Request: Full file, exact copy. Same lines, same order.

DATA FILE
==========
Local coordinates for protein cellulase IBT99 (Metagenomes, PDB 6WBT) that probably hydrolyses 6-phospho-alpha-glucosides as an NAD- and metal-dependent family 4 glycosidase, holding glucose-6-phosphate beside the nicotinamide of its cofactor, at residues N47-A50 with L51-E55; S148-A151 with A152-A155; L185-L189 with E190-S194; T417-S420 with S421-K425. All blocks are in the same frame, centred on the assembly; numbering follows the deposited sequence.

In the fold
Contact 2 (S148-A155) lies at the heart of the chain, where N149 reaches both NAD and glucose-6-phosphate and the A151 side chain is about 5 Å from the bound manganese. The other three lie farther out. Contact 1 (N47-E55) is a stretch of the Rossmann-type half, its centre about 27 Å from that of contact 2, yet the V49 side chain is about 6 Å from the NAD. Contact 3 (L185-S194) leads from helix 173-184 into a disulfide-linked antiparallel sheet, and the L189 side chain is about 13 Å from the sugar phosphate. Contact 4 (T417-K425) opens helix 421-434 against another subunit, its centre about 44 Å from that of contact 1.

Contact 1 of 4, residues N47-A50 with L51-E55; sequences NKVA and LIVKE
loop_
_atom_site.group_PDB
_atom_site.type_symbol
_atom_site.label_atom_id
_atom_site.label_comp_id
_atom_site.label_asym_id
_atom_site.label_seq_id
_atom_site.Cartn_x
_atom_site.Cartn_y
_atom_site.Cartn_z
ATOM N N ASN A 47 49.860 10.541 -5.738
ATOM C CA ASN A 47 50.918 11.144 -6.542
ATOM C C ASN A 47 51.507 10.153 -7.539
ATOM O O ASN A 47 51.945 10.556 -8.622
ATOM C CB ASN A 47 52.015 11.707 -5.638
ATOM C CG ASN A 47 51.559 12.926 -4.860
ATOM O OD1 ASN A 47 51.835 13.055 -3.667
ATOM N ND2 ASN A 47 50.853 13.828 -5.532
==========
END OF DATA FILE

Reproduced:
Local coordinates for protein cellulase IBT99 (Metagenomes, PDB 6WBT) that probably hydrolyses 6-phospho-alpha-glucosides as an NAD- and metal-dependent family 4 glycosidase, holding glucose-6-phosphate beside the nicotinamide of its cofactor, at residues N47-A50 with L51-E55; S148-A151 with A152-A155; L185-L189 with E190-S194; T417-S420 with S421-K425. All blocks are in the same frame, centred on the assembly; numbering follows the deposited sequence.

In the fold
Contact 2 (S148-A155) lies at the heart of the chain, where N149 reaches both NAD and glucose-6-phosphate and the A151 side chain is about 5 Å from the bound manganese. The other three lie farther out. Contact 1 (N47-E55) is a stretch of the Rossmann-type half, its centre about 27 Å from that of contact 2, yet the V49 side chain is about 6 Å from the NAD. Contact 3 (L185-S194) leads from helix 173-184 into a disulfide-linked antiparallel sheet, and the L189 side chain is about 13 Å from the sugar phosphate. Contact 4 (T417-K425) opens helix 421-434 against another subunit, its centre about 44 Å from that of contact 1.

Contact 1 of 4, residues N47-A50 with L51-E55; sequences NKVA and LIVKE
loop_
_atom_site.group_PDB
_atom_site.type_symbol
_atom_site.label_atom_id
_atom_site.label_comp_id
_atom_site.label_asym_id
_atom_site.label_seq_id
_atom_site.Cartn_x
_atom_site.Cartn_y
_atom_site.Cartn_z
ATOM N N ASN A 47 49.860 10.541 -5.738
ATOM C CA ASN A 47 50.918 11.144 -6.542
ATOM C C ASN A 47 51.507 10.153 -7.539
ATOM O O ASN A 47 51.945 10.556 -8.622
ATOM C CB ASN A 47 52.015 11.707 -5.638
ATOM C CG ASN A 47 51.559 12.926 -4.860
ATOM O OD1 ASN A 47 51.835 13.055 -3.667
ATOM N ND2 ASN A 47 50.853 13.828 -5.532